restricted access Balanced Ethics Review: A Guide for Institutional Review Board Members by Simon N. Whitney (review)
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Balanced Ethics Review: A Guide for Institutional Review Board Members. By Simon N. Whitney. New York: Springer, 2016. 131 pages. Softbound, $59.99.

For more than half a century, the US government has insisted that researchers who work with human subjects get approval from institutional review boards (IRBs) before interacting with the people they wish to study. Originally limited to projects directly funded by the Public Health Service (which included some social science), IRB review has spread to include all manner of research conducted at US universities, whether or not it is directly supported by a government grant. Similar systems govern research in other countries, especially Anglophone nations. [End Page 433]

Because IRBs can delay, restrict, or outright prohibit research, they wield immense power, enough to derail grants, projects, graduate degrees, and whole careers. In Balanced Ethics Review, Simon Whitney, who is trained in both medicine and law, begs IRB members to use that power responsibly. That such a plea is necessary tells us much about the current state of ethics review.

Balanced Ethics Review is best understood as a challenge to other manuals for IRB members, including Adil E. Shamoo and Felix A. Khin-Maung-Gyi, Ethics of the Use of Human Subjects in Research: Practical Guide (London: Garland Science, 2002), Dennis J. Mazur, Evaluating the Science and Ethics of Research on Humans: A Guide for IRB Members (Baltimore, MD: Johns Hopkins University Press, 2007), and Robert Amdur and Elizabeth A. Bankert, Institutional Review Board: Member Handbook, 3rd ed. (Sudbury, MA: Jones and Bartlett, 2011). As Whitney notes, it is hard to find in any of these previous manuals a warning that IRBs sometimes restrict research in a way that imposes social costs disproportionate to any reduction of risk to the research participants. Instead, those books suggest that IRBs restrict research on the barest suspicion and impose burdensome practices on researchers and on themselves. Mazur, for example, recommends that IRBs conduct their own scientific literature review for every proposal that comes before them. Whitney points out that "no IRB could routinely meet this standard," and he challenges Mazur to show that any do (36).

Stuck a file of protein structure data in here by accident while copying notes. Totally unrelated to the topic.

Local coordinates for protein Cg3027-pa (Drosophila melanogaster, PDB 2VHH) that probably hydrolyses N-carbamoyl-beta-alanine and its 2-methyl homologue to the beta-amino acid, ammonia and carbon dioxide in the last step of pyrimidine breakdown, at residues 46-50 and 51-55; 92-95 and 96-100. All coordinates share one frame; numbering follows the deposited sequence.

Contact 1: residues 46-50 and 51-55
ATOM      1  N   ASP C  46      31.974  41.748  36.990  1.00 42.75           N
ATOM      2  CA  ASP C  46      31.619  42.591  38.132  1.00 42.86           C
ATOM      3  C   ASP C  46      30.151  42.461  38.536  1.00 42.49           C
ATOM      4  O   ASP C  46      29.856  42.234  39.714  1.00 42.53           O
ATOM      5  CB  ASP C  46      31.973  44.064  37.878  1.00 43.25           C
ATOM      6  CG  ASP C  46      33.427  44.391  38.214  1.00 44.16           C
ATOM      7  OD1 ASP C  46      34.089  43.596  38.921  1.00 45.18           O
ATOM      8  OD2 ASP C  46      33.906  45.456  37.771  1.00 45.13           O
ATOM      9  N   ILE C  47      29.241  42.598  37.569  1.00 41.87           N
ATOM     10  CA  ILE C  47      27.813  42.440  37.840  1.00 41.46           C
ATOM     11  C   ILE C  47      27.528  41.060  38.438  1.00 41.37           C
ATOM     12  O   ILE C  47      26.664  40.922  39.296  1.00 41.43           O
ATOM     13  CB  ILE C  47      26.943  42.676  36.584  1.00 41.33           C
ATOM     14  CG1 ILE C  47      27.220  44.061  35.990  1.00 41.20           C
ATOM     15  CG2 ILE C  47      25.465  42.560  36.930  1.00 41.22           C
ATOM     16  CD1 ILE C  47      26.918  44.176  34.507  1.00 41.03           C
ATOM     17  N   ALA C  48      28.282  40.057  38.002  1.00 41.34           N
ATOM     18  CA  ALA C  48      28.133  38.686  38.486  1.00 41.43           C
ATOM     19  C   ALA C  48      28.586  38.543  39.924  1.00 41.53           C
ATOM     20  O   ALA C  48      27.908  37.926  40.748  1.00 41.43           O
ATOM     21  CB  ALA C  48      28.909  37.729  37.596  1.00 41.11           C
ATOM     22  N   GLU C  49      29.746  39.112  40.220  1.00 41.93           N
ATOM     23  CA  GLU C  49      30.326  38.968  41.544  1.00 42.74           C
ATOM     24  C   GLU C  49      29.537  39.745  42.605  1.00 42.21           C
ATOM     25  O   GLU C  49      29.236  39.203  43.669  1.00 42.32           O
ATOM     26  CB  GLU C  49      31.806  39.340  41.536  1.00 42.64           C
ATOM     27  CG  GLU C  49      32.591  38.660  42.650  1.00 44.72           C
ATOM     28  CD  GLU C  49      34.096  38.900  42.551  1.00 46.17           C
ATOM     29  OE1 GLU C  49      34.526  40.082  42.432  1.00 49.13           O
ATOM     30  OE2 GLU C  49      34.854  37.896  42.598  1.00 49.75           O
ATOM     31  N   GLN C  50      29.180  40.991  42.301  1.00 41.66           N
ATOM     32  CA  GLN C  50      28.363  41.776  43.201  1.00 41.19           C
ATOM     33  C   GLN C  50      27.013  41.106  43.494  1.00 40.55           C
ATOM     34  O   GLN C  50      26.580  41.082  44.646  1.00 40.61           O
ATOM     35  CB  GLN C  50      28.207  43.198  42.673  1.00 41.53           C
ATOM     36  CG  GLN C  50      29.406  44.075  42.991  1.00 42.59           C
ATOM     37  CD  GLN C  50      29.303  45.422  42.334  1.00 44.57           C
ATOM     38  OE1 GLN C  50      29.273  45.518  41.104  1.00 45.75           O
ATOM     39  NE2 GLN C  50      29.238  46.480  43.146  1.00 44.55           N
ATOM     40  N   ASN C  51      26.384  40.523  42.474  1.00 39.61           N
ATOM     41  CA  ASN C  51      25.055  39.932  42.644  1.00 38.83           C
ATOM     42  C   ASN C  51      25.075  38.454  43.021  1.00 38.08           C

Throughout Balanced Ethics Review, Whitney questions the assumptions, both factual and ethical, underlying the dominant advice. While the standard literature lists horror stories of research gone bad (the Nazi experiments, the Tuskegee Syphilis Study), Whitney also reminds readers of research that saved lives or exposed evil, noting that "it is…highly ethical to conduct research that reduces the burden of cancer, lessens the disparities in health between rich and poor, or exposes racial discrimination" (14). To hamper such research by, for instance, demanding an unnecessarily frightening consent form "is not a conservative safeguard, it is an error" (49).

Whitney recommends, instead, a light touch. "If you find a glaring ethical problem you should respond appropriately," he writes. "But please resist the temptation to tweak the consent form" (48). And if IRBs do demand changes to a research protocol, Whitney advises, they should be prepared to provide evidence that those changes will be helpful. If they act based on speculation, they risk hindering valuable research and doing more harm than good.

Whitney's approach is basically utilitarian, arguing that the good research creates outweighs its harms. In this vein, he values social science research as the equivalent of medical research. "Research in the social sciences matters because society benefits when scholars expose plagues like racial discrimination," he explains (16). That is true enough, but what of research that, like much humanities research and a fair amount of social science, aims only to increase human knowledge? Since such research might not fare well under Whitney's scheme, it is a [End Page 434] relief to read that "this manual's advice on how to review the humanities consists of a single word: don't" (57).

At 110 pages plus notes and references, Whitney's book is short enough to reach IRB members who must squeeze their IRB preparation into schedules full of their own research, teaching, and other administrative duties. But that same brevity makes it impossible for the book to delve into some ethical controversies that it mentions only in passing...